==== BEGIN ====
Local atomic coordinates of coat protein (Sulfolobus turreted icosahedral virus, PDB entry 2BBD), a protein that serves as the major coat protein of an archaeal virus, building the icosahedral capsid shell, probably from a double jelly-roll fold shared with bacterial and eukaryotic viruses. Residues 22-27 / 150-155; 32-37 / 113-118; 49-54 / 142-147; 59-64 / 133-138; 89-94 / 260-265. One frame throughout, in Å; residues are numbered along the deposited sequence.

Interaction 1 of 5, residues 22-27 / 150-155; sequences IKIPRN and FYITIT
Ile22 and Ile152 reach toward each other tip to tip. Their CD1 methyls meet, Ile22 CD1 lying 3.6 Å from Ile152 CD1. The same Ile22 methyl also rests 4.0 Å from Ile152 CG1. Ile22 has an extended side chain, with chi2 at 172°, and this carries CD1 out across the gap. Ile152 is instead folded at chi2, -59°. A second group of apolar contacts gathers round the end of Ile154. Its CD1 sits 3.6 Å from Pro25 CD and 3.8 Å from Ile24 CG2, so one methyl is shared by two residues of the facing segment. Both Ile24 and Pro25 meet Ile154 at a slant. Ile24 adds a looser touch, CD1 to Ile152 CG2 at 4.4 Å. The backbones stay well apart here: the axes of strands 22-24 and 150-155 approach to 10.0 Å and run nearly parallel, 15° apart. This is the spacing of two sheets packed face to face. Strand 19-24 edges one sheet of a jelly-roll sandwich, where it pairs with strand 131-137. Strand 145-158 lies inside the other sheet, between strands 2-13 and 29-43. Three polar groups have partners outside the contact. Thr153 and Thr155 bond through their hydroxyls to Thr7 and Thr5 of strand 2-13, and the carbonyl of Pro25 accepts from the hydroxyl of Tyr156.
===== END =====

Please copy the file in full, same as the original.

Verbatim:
Local atomic coordinates of coat protein (Sulfolobus turreted icosahedral virus, PDB entry 2BBD), a protein that serves as the major coat protein of an archaeal virus, building the icosahedral capsid shell, probably from a double jelly-roll fold shared with bacterial and eukaryotic viruses. Residues 22-27 / 150-155; 32-37 / 113-118; 49-54 / 142-147; 59-64 / 133-138; 89-94 / 260-265. One frame throughout, in Å; residues are numbered along the deposited sequence.

Interaction 1 of 5, residues 22-27 / 150-155; sequences IKIPRN and FYITIT
Ile22 and Ile152 reach toward each other tip to tip. Their CD1 methyls meet, Ile22 CD1 lying 3.6 Å from Ile152 CD1. The same Ile22 methyl also rests 4.0 Å from Ile152 CG1. Ile22 has an extended side chain, with chi2 at 172°, and this carries CD1 out across the gap. Ile152 is instead folded at chi2, -59°. A second group of apolar contacts gathers round the end of Ile154. Its CD1 sits 3.6 Å from Pro25 CD and 3.8 Å from Ile24 CG2, so one methyl is shared by two residues of the facing segment. Both Ile24 and Pro25 meet Ile154 at a slant. Ile24 adds a looser touch, CD1 to Ile152 CG2 at 4.4 Å. The backbones stay well apart here: the axes of strands 22-24 and 150-155 approach to 10.0 Å and run nearly parallel, 15° apart. This is the spacing of two sheets packed face to face. Strand 19-24 edges one sheet of a jelly-roll sandwich, where it pairs with strand 131-137. Strand 145-158 lies inside the other sheet, between strands 2-13 and 29-43. Three polar groups have partners outside the contact. Thr153 and Thr155 bond through their hydroxyls to Thr7 and Thr5 of strand 2-13, and the carbonyl of Pro25 accepts from the hydroxyl of Tyr156.